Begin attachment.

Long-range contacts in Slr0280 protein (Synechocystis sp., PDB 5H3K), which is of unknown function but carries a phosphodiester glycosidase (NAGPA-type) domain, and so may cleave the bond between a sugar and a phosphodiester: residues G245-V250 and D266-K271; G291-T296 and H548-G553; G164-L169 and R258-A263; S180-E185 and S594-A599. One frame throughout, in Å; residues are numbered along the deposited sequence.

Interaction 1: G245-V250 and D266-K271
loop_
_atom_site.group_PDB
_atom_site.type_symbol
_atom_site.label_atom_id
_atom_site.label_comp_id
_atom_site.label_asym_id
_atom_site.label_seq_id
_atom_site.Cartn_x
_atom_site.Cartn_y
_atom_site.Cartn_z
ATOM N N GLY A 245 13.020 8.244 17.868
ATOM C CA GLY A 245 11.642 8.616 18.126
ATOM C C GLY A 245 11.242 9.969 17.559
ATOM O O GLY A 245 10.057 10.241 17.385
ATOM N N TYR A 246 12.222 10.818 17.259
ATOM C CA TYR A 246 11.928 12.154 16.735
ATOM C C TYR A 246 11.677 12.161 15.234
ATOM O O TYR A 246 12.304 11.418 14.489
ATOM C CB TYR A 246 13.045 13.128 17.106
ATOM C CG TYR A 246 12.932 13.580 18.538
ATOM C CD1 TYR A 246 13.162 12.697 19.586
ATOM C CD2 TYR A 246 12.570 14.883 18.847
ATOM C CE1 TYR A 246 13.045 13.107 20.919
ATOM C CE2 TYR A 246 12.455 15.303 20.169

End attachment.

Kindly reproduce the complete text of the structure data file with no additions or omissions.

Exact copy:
Long-range contacts in Slr0280 protein (Synechocystis sp., PDB 5H3K), which is of unknown function but carries a phosphodiester glycosidase (NAGPA-type) domain, and so may cleave the bond between a sugar and a phosphodiester: residues G245-V250 and D266-K271; G291-T296 and H548-G553; G164-L169 and R258-A263; S180-E185 and S594-A599. One frame throughout, in Å; residues are numbered along the deposited sequence.

Interaction 1: G245-V250 and D266-K271
loop_
_atom_site.group_PDB
_atom_site.type_symbol
_atom_site.label_atom_id
_atom_site.label_comp_id
_atom_site.label_asym_id
_atom_site.label_seq_id
_atom_site.Cartn_x
_atom_site.Cartn_y
_atom_site.Cartn_z
ATOM N N GLY A 245 13.020 8.244 17.868
ATOM C CA GLY A 245 11.642 8.616 18.126
ATOM C C GLY A 245 11.242 9.969 17.559
ATOM O O GLY A 245 10.057 10.241 17.385
ATOM N N TYR A 246 12.222 10.818 17.259
ATOM C CA TYR A 246 11.928 12.154 16.735
ATOM C C TYR A 246 11.677 12.161 15.234
ATOM O O TYR A 246 12.304 11.418 14.489
ATOM C CB TYR A 246 13.045 13.128 17.106
ATOM C CG TYR A 246 12.932 13.580 18.538
ATOM C CD1 TYR A 246 13.162 12.697 19.586
ATOM C CD2 TYR A 246 12.570 14.883 18.847
ATOM C CE1 TYR A 246 13.045 13.107 20.919
ATOM C CE2 TYR A 246 12.455 15.303 20.169